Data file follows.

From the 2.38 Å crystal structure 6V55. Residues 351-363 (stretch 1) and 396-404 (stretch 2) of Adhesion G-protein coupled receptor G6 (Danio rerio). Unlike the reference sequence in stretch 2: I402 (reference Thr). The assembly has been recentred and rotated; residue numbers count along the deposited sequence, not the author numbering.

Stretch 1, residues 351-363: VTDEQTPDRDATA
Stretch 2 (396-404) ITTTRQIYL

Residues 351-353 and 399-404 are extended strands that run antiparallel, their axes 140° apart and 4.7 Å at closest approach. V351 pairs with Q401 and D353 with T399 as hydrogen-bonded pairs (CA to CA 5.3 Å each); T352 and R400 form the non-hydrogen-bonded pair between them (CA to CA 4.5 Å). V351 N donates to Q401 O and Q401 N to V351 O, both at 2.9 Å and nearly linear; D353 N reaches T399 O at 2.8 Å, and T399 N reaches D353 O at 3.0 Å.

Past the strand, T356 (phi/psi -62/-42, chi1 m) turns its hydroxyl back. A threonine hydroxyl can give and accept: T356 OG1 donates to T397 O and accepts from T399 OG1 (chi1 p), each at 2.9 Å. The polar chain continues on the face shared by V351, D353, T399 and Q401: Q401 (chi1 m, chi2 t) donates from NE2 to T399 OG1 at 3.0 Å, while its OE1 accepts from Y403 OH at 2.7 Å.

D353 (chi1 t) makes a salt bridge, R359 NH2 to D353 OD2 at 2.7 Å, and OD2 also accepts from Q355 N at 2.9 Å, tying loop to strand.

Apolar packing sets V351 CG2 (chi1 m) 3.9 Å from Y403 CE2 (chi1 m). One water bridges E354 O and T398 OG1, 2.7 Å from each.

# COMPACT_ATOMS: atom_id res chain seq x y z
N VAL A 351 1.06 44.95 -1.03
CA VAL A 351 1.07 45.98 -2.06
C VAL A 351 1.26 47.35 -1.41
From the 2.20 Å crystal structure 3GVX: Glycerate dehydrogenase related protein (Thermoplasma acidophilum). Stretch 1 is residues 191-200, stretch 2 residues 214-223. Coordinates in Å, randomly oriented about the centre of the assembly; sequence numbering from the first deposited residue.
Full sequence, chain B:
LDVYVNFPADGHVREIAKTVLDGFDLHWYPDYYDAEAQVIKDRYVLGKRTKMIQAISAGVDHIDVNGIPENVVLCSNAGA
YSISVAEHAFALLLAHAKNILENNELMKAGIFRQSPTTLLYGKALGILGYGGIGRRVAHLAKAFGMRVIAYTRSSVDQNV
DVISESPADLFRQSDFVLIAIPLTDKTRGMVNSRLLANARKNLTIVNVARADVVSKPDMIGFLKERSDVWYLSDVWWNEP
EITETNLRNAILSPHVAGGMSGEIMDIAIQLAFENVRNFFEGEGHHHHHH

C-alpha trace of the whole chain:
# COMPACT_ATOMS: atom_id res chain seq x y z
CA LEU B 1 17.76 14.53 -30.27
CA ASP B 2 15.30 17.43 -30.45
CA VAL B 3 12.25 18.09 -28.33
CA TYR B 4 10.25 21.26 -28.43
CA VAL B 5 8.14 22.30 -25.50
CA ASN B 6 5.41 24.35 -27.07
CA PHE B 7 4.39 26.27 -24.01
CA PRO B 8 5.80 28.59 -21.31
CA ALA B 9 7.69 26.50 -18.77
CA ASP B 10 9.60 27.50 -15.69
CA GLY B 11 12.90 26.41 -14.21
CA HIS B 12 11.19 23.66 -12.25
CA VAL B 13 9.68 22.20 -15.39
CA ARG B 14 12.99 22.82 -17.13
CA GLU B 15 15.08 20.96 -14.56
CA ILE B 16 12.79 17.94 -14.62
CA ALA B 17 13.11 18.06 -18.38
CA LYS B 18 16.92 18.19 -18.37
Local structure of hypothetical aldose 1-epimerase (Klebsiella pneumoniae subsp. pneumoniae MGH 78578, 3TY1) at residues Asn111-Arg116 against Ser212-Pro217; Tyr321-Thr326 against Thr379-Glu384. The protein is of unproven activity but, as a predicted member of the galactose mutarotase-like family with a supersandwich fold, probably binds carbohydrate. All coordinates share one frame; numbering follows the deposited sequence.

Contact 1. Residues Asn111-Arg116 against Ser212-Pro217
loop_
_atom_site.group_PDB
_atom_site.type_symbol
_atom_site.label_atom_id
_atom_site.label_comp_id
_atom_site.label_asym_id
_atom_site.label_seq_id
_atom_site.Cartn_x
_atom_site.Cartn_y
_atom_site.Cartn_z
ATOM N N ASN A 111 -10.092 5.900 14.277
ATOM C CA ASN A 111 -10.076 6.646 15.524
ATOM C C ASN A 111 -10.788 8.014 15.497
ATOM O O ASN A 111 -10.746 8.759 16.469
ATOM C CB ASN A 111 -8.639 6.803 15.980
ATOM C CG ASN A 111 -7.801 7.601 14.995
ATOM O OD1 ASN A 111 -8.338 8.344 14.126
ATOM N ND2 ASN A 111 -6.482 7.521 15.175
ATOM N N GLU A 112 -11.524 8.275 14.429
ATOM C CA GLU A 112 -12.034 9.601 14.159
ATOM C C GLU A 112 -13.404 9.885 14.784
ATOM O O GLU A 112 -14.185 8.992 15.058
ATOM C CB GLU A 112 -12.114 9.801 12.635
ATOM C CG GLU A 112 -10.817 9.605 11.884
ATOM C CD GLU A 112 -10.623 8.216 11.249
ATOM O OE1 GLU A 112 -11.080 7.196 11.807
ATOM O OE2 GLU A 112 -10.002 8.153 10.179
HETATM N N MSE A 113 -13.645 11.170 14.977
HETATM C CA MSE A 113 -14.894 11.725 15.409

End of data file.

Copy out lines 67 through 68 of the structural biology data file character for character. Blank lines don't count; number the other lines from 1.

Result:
HETATM N N MSE A 113 -13.645 11.170 14.977
HETATM C CA MSE A 113 -14.894 11.725 15.409